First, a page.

Wading through the complexities of building a shade structure or awning may appear overwhelming at times but with the right installer contractor on your side this process will be far less daunting and much more rewarding. Below are some useful considerations to take into account when selecting a Shade Structure or Awning Installer.
About your installer
Review contractor’s years of service in the shade industry. Why not ask for a list of projects you can inspect. A quality supplier and member of the STA will gladly share their project history.
Visit the factory where goods are made. This helps identify the work of the contractor and if they are established and likely to be around for after sales service and support. If the contractorhave some work made by others are they local and able to provide long term support.
Should the installer be registered?
In some States contractors need to be licenced to operate. This is very important if there is a structural component to your project ie a shade structure. Rules vary from State to State. The STA offers a Guide on Licencing Across Australia.
Registrations and licencing is handled by Dept of Fair Trading in NSW, The Victorian Building Authority in Victoria, the Queensland Building & Construction Commission in Queensland and The Building Commission in WA.
TIP Check that the contractors name corresponds to the name on the licence.
Contractor need Insurances in place to undertake Building works? Public and Product Liability and Work Cover or Sole Trader insurances are a minimum.
A preliminary design proposal or a brochure and site measures should be supplied. After all you need to know what is being proposed and that the required shade is being provided.
Check that post locations do not conflict with buildings, windows, pathways, fall zones in playgrounds etc. Engineering drawings will confirm that footings are deep enough and posts adequate sizes.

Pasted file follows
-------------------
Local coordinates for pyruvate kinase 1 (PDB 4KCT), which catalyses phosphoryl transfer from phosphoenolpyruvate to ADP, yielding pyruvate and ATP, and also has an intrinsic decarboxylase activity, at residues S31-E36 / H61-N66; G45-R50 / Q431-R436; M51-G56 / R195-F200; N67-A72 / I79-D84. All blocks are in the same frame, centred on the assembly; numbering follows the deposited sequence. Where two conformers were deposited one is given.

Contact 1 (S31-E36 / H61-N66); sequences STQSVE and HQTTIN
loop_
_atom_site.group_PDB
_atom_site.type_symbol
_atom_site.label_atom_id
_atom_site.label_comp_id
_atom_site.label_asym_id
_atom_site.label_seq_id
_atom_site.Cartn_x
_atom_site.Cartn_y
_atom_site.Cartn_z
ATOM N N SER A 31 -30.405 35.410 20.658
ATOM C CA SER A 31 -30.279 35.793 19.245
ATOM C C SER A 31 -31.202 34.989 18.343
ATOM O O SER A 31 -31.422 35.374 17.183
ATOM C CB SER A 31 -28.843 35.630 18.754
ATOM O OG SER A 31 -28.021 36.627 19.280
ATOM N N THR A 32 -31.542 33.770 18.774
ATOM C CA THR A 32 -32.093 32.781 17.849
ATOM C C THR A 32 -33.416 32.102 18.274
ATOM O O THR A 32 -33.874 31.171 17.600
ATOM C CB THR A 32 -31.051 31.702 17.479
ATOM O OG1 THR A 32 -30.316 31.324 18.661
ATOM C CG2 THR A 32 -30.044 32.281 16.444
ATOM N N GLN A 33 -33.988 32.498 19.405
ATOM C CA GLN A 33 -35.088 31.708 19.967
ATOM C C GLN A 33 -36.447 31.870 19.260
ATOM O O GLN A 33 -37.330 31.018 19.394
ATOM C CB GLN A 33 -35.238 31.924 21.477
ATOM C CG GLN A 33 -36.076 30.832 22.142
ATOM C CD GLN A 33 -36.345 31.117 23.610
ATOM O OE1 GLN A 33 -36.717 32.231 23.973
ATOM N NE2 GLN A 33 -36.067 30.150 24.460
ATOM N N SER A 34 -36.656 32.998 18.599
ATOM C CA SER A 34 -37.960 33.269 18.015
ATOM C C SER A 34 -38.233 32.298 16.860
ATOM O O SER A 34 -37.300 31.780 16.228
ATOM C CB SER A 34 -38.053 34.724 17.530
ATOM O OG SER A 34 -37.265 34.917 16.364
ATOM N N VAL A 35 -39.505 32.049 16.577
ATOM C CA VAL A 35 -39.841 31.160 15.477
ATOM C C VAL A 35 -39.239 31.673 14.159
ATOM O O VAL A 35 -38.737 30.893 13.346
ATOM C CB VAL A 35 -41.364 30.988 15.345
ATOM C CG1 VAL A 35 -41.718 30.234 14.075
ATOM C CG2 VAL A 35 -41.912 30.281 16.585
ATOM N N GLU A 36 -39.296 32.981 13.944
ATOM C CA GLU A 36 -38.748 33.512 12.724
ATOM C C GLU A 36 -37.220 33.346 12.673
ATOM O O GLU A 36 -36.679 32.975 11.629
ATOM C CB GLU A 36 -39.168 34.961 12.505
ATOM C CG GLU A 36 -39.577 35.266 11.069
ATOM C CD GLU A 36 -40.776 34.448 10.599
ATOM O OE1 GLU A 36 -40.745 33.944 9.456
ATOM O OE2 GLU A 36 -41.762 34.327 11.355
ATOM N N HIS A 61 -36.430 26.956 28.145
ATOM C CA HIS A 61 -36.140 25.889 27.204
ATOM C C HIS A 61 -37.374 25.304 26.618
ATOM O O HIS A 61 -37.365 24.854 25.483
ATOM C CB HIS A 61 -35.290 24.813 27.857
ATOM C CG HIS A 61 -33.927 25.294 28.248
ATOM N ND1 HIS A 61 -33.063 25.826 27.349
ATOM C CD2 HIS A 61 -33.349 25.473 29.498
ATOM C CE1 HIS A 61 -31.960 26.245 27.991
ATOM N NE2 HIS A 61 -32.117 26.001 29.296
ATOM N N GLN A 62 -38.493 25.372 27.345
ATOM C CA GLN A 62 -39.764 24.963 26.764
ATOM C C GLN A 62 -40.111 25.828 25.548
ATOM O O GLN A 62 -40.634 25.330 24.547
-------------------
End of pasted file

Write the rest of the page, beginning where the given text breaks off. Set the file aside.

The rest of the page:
Know the brand name of materials being used to assist with quote comparisons ie “Apples for Apples”. This will also ensure you get the product made using the materials you expect. Warranties offered on materials and workmanship are a big indicator of quality?
A clearly written quotation identifies what is being offered and the terms of your agreement. A basic quote provides contractor licence details, a price, a deposit and a payment schedule.
The contractor must provide you with engineering certification of the proposed structure which must be site specific and not simply a generic engineering certification based on size rather than the site and location. Ensure drawings include the specific site address.
Is the product exempt from certification or does it require building approval? You may need to work with your contractor to obtain Building Permit or Building Approval for works.
Approvals often have layers of checking. Sometimes the approvals require contractor’s building registration details and insurance cover for the works.
Health & Safety
Safe Work Method Statements (SWMS) and Safe Operating Procedures (SOP) documents detail how contractors plan to execute the works and minimise risk. Consider safety in regards to operation of excavation works, working at height and the importance of locating underground searches.
There are other considerations that go into a smooth-running project and these should be clarified before work commences. Is there free access to the site for vehicles? Are there working hour restrictions? Should the area be fenced off? How will soil be disposed? What happens if a water pipe is hit? Will the structure need final engineering certification? etc etc
Though these questions may seem heady and complicated, a good contractor will be able to resolve these matters to achieve the best possible solution to meet your circumstances. STA members are amongst the best textile fabricators in the world. They will offer support and knowledge to provide you with the very best shade product solution for your needs.